Abdullah Kurdi, father of three-year old Aylan Kurdi, waits at a morgue in Mugla, Turkey, September 3, 2015. The family of Aylan, a Syrian toddler whose body washed up on a Turkish beach, had been trying to emigrate to Canada after fleeing the war-torn town of Kobani, one of their relatives told a Canadian newspaper on Thursday. A photograph of the tiny body of three-year old Aylan Kurdi washed up in the Aegean resort of Bodrum swept social media on Wednesday, spawning sympathy and outrage at the perceived inaction of developed nations in helping refugees. His 5-year-old brother Galip and mother Rehan, 35, also died after their boat capsized while trying to reach the Greek island of Kos. His father, Abdullah, was found semi-conscious and taken to hospital near Bodrum, according to Turkey's Sabah newspaper. REUTERS/Kenan Gurbuz - RTX1QWSC

Abdullah Kurdi. (Kenan Guzbuz, Reuters)

She could barely bring herself to break the news to Abdullah: “I’m sorry,” she finally told him. “I’m not going to be able to bring you here.” Her brother, a barber, desperate to move his family to safety, quickly shifted tactics, and began approaching smugglers who work the Turkish coast. It was Tima who transferred the money to pay for their crossing.

Abdullah did not want to meet the same fate as Mohammad, who fled to Germany two months ago; he’s been unable to reunite with his wife and children as planned and is effectively stranded, alone, with few resources. Abdullah would not leave without his family.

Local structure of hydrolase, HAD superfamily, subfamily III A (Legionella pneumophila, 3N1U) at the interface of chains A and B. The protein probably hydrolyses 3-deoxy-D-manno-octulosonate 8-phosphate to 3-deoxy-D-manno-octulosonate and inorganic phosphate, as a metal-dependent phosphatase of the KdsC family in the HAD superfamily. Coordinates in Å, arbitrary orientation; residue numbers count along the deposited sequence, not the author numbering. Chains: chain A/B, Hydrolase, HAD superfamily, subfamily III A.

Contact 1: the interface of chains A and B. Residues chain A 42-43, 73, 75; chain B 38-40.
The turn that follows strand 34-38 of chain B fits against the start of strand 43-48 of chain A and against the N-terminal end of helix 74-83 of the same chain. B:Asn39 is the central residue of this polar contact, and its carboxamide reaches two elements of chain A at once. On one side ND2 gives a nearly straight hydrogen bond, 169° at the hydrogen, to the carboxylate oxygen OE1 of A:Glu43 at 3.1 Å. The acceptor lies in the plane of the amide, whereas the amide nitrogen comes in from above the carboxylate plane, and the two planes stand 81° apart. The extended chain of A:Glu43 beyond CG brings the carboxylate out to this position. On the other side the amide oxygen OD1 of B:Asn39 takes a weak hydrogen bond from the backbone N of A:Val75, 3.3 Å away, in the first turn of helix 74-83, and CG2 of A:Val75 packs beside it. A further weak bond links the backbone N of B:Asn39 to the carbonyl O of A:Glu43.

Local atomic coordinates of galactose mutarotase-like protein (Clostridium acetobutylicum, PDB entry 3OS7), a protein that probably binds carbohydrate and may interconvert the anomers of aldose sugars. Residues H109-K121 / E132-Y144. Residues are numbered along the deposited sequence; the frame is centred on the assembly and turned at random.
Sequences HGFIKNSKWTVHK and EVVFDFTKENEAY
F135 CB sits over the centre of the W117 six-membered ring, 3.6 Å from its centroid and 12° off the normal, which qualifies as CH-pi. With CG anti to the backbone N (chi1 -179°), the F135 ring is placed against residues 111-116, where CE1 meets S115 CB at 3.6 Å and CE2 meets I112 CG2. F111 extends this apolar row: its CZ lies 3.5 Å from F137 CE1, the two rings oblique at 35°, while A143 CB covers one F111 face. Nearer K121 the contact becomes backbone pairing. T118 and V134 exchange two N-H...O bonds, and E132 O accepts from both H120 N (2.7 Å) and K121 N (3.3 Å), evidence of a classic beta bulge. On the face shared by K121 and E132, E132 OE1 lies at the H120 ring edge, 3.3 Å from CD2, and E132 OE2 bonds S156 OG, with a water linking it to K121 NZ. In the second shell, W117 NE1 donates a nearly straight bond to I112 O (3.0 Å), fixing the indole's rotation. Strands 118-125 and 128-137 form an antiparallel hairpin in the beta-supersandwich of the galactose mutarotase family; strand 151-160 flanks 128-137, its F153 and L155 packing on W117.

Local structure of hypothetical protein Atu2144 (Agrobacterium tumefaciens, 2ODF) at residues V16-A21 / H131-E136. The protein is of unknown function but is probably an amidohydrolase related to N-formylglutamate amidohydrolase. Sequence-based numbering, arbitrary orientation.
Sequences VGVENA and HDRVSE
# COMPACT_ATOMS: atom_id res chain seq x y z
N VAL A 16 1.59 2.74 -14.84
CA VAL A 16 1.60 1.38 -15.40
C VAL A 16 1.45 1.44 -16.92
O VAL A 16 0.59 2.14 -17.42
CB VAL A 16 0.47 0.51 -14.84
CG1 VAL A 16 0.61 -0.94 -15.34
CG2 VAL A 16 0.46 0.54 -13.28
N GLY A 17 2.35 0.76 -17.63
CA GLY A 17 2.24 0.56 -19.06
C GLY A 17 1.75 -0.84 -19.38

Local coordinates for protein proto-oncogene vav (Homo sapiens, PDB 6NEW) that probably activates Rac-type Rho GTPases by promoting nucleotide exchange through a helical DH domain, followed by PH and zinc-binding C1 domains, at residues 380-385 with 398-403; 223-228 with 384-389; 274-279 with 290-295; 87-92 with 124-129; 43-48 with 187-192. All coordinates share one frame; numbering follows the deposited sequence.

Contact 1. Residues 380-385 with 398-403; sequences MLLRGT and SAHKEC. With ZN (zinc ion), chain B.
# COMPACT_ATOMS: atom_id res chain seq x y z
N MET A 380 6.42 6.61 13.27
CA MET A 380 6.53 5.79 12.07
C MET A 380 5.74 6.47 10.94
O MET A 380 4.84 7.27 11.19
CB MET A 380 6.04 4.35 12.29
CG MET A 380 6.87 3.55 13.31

Related reading: A refugee crisis is only half the story in Syria

But Rehanna, a seamstress from Damascus, was terrified, she confided in her sister-in-law a week ago. “I don’t know how to swim. What if I drown?” Tima assured her that she’d be fine, that her lifejacket would keep her safe if anything went awry.

Three days ago Tima received a text message from her brother: “I’m leaving right now,” it read. “Pray for their safety,” Tima told her family, alerting them that the crossing had begun. But when hours passed and she still hadn’t received word of their safe landing she knew something had gone terribly wrong: “It’s a half-hour crossing.”

“I’m so sorry,” Tima told her brother overnight, when she was finally able to reach him by phone. “I’m so sorry I sent you the money—it’s all my fault.” Abdullah told his sister not to blame herself. “There is no way Canada would bring us. You just wanted to help.”

“We’re not asking the government for money,” Tima told reporters gathered outside her tidy, ’50s-era bungalow on Thursday. “Abudullah’s family wasn’t going to come and drain the system. I have the money to support them. I just bought a salon. We can work together, the three of us.” Her brothers are barbers, she said. “They own a shop back in Syria. I’m paying for everything—not the Canadian government.”

But the Kurdi family, instead of reuniting in B.C.’s Lower Mainland, is planning a funeral; on Thursday, Tima helped her brother arrange flights to return to Syria, where he plans to bury Rehanna, Ghalib and Alan. “Turkey is not our country. They are born in Syria. I want to take them back.” In his grief and rage, Abdullah says he wishes for one thing alone: to join his wife and sons.